The end of the mean girls?
They are a fixture of every upbringing – the cliques that rule the school.
However, researchers have been baffled by the fact some schools have more cliques than others.
Now, they say the organisation of the school – even including the number of classes it offers, could explain it.
At almost any American high school, the elements of teen social networks are readily apparent: the cliques, the pecking orders and the varying degrees of self-segregation by race, age, gender and social status.
For years, sociologists have identified seemingly universal human instincts that spur this kind of sorting.
These include the desires for familiarity and certainty, for control and dominance, and for security and support.
But as ubiquitous as those instincts are, students in some schools form more cliquish, hierarchical and segregated social structures than in others.
The Stanford team say that the organizational setting of a school itself, its ‘network ecology,’ has a big impact.
Schools that offer students more choice – more elective courses, more ways to complete requirements, a bigger range of potential friends, more freedom to select seats in a classroom – are more likely to be rank-ordered, cliquish and segregated by race, age, gender and social status.
By contrast, pecking orders, cliques and self-segregation are less prevalent in schools and classrooms that limit social choices and prescribe formats of interaction.
Smaller schools inherently offer a smaller choice of potential friends, so the ‘cost’ of excluding people from a social group is higher.
In addition, structured classrooms guide student interactions in prescribed routes and encourage students to interact on the basis of schoolwork rather than on the basis of their external social lives.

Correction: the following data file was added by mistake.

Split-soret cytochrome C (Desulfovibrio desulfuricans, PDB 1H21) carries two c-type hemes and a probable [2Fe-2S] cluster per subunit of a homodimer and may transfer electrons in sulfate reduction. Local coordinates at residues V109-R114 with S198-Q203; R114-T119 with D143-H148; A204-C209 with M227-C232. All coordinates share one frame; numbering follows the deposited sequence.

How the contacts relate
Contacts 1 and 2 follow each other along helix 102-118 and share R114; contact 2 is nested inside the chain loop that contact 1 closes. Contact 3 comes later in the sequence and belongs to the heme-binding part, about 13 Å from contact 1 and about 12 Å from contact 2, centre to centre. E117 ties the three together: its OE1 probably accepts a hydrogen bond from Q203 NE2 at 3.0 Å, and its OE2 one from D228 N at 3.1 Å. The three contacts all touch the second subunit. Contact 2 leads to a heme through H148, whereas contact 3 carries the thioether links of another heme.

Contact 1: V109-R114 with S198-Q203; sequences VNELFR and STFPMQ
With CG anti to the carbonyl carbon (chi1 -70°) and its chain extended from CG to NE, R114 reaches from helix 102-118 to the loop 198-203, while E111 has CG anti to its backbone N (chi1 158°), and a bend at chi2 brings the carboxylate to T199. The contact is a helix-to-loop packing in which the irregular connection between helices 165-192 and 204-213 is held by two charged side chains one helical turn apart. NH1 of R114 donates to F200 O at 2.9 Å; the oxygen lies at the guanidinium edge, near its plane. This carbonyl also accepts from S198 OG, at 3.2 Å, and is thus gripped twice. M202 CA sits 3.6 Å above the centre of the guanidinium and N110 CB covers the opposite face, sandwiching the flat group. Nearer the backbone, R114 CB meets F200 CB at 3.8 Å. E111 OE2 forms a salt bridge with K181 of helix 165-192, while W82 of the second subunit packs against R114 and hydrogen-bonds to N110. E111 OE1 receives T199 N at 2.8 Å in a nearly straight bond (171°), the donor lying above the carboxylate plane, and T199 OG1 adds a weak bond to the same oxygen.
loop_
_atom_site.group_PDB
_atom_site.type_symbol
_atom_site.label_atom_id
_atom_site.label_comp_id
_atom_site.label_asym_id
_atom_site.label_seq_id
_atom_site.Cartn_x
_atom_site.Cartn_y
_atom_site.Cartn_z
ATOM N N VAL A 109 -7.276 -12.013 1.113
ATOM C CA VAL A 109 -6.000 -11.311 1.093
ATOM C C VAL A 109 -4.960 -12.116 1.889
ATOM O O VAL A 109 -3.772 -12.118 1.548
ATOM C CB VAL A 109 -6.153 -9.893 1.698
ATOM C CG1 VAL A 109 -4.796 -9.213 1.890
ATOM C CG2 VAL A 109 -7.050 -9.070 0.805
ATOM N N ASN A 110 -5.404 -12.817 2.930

Those are among the conclusions of a new study, published online today in American Sociological Review.
The lead author is Daniel A. McFarland, professor of education at Stanford Graduate School of Education.
‘Educators often suspect that the social world of adolescents is beyond their reach and out of their control, but that’s not really so,” McFarland said.
‘They have leverage, because the schools are indirectly shaping conditions in these societies.’
The study draws on an analysis of two datasets about friendships.
One considers friendships at the classroom level and the other at the school level.
At the classroom level, the researchers tapped into detailed data of friendships and social interactions compiled by McFarland at two very different high schools over a two-semester period.
The school-level data came from the National Longitudinal Study of Adolescent Health.
The researchers found that large schools tend to accentuate the quest by adolescents for friends who are similar to themselves, an instinct that sociologists call ‘homophily.’
Bigger schools offer a broader range of potential friends, as well as greater exposure to people who are different.
It’s a mixture of freedom and uncertainty that spurs students to cluster by race, gender, age and socioeconomic status.
But a school’s size is only one factor.
The researchers also found that a school’s openness to choice spurs cliques and social-status hierarchies as well.
In schools with a strong focus on academics, where teachers have a hand in setting the pace and controlling classroom interactions, teenagers are less likely to form friendships based on social attitudes imported from outside the school.
Instead, friendships are more likely to develop out of shared school activities and similar intellectual interests.
As the researchers put it, a positive educational climate strengthens the school’s ‘system membrane’ and makes it more impervious to external criteria for friendship such as race or social status.
In other words, a more rigid school setting can sometimes promote more open-mindedness in making friends – a potentially valuable quality in adulthood.
McFarland cautioned that the study doesn’t mean that students are necessarily better off in small schools with less choice.
For one thing, the practice of putting students on particular tracks based on their apparent academic prowess often has the side effect of segregating students according to race.
A bigger and more diverse student population may well foster self-segregation, but a smaller and more elite school is almost inherently more segregated in the first place.
© Daily Mail, London